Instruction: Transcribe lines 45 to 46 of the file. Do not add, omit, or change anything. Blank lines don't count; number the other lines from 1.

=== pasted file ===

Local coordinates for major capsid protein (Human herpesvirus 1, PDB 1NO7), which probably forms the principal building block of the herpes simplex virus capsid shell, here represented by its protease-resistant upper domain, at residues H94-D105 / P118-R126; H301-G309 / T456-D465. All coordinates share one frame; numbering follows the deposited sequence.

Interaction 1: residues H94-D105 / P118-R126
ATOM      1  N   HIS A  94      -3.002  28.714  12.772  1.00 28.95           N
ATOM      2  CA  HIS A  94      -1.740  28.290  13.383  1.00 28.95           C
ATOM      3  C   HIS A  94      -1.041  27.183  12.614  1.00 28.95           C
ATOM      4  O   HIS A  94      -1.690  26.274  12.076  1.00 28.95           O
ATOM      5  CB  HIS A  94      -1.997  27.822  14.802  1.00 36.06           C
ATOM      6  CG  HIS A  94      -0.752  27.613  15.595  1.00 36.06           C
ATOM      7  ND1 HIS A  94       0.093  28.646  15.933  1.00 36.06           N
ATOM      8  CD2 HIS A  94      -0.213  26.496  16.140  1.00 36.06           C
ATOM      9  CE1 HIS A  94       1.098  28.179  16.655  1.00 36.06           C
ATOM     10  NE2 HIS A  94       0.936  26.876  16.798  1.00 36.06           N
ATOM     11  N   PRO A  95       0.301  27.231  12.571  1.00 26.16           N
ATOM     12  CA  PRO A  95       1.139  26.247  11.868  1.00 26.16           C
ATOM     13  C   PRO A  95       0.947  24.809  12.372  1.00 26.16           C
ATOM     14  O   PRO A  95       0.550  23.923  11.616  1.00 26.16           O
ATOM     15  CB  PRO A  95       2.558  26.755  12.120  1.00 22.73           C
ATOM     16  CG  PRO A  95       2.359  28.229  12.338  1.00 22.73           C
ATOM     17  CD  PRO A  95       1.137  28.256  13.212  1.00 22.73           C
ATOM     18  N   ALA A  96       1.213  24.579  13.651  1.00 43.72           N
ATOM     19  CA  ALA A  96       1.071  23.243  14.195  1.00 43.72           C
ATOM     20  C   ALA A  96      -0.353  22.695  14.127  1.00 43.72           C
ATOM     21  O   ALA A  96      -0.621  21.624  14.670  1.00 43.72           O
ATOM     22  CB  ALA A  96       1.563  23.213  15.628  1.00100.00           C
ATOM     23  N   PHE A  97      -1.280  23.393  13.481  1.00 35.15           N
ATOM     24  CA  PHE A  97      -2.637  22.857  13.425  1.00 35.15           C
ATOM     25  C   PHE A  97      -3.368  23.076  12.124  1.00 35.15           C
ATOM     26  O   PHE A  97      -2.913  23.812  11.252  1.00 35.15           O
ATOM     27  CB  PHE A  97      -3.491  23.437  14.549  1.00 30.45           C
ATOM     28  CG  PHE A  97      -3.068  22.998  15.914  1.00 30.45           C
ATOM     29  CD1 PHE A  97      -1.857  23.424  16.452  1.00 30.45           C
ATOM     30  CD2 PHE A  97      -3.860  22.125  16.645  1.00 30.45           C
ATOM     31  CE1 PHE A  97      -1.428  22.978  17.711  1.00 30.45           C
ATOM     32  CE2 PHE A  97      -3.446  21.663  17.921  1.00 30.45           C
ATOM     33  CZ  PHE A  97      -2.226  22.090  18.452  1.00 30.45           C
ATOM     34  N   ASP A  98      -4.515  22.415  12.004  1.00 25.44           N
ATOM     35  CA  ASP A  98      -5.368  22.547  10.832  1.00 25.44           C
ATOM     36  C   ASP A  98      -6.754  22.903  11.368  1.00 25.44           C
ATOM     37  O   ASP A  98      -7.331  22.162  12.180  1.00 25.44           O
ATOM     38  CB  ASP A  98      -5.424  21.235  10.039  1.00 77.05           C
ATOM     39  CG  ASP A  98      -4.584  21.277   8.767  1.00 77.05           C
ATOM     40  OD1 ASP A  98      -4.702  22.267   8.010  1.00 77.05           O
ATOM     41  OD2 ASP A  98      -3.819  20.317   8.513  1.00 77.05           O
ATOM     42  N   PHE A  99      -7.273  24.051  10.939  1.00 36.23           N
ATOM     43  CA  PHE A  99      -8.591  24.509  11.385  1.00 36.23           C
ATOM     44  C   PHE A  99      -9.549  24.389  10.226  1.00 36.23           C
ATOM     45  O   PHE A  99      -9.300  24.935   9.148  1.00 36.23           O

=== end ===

ATOM     43  CA  PHE A  99      -8.591  24.509  11.385  1.00 36.23           C
ATOM     44  C   PHE A  99      -9.549  24.389  10.226  1.00 36.23           C